In search of the perfect light

PH. You do not need more information other than these renowned initials to recognize the celebrated trademark of Danish architect and lighting designer Poul Henningsen (1894-1967), a man who played a crucial role in the evolution of lighting design.

Poul Henningsen was a prominent figure of his time – not just in the world of design, but he also achieved great influence through his authorship. He was known as a progressive thinker, not shy of expressing his opinions. He was particularly vocal about his beliefs on the necessity to combine art and technique in order to improve design. This symbiosis is manifested in his lamp design where aesthetics and function are always equally represented.

Floor lamp 3/2 An elegant, colourful floor lamp designed in 1931. The distinct curvature of the frame gives the lamp a soft expression and has given it the name “Syvtallet”, since it resembles the shape of the number 7. The lamp has beautiful yellow glass shades and a browned brass base

His light-experiments in collaboration with lighting manufacturer Louis Poulsen led to the construction of the iconic PH lamp, which demonstrates a paradigm shift in the evolution of modern lighting. PH was one of the first to apply a scientific understanding of light in his designs. From the very beginning of his profession, he strived to create a unique, technical construction that could present the perfect glare-free light.

In 1925-26 he realized that for him to control the direction of the light, he needed to incorporate the concept of the logarithmic spiral to the curvature of his lampshades. During this time he was assigned to provide lighting for the newly constructed Forum Exhibition Hall in Copenhagen. This resulted in his classic three-shade construction where each shade is made to equally distribute the amount of light reflected.

The iconic table lamp was designed in 1927. The lamp was constructed with a larger top shade, which followed the 4:2:1 ratio, in order to accommodate a light more suitable for table lamps. Top shade is 40 cm in diameter and manufactured in the classic green color. Middle and bottom shade in opaline glass. The base is nickel plated.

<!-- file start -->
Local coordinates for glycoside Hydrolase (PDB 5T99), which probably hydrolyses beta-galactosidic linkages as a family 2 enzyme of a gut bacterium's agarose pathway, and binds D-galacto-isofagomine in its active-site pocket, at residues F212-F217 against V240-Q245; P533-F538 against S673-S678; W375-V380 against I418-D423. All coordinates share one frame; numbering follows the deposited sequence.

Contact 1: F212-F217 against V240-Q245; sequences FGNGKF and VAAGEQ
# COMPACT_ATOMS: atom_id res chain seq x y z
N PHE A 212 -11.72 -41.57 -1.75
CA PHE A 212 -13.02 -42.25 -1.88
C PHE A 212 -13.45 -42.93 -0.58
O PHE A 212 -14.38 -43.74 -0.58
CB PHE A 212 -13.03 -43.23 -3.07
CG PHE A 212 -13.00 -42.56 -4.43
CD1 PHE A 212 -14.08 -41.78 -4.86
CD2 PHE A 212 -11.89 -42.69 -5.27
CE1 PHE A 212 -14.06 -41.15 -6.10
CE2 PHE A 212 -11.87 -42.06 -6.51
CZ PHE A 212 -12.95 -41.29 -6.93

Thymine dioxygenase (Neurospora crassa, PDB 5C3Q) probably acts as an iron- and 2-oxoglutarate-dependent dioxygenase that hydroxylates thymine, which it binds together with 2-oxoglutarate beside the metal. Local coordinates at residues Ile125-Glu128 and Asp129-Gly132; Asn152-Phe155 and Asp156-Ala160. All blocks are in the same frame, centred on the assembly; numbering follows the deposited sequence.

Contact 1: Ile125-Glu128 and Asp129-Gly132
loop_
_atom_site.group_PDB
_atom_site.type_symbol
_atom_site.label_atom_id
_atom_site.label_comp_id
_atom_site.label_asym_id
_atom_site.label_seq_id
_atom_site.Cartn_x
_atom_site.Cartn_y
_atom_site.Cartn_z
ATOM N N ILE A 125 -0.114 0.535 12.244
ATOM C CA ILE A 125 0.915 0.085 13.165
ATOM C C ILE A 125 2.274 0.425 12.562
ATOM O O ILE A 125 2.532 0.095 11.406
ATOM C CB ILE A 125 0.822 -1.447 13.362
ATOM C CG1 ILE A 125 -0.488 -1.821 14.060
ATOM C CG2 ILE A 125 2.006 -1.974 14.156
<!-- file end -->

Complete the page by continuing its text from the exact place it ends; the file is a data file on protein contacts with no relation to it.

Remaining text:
The three-shade design is not simply an example of great lighting. The logarithmic composition of the three shades is also bound to the principles of The Golden Ratio. When Poul Henningsen applied these principles to his design he achieved an organic, balanced and visually pleasing composition. The PH lamp is therefore one of the greatest examples of how technical excellence should not compromise the aesthetic appearance.
Henningsen had now accomplished the glare-free light. His eminent design became an instant success resulting in an extensive system of three-shade lamps. The system extended in different sizes, colors and materials and finally the pendulum lamp was accompanied by table lamps, floor lamps and wall-mounted lamps – so that the glare-free light could be appreciated everywhere.

This rare chandelier was designed in 1932 and is an example of one of Poul Henningsen’s unique designs. The chandelier has a pentagon shaped, painted, wooden frame. This extraordinary wooden frame is accompanied by five lights, with his characteristic, red-lacquered cobber shades. The present chandelier was designed as a wedding gift for his colleague Axel Madsen.

Poul Henningsen ultimately changed our perception of light and almost 100 years after the lamp’s first introduction at Forum, the PH lamp still stands as one of the greatest designs of all time.

Poul Henningsen in his office, c. 1930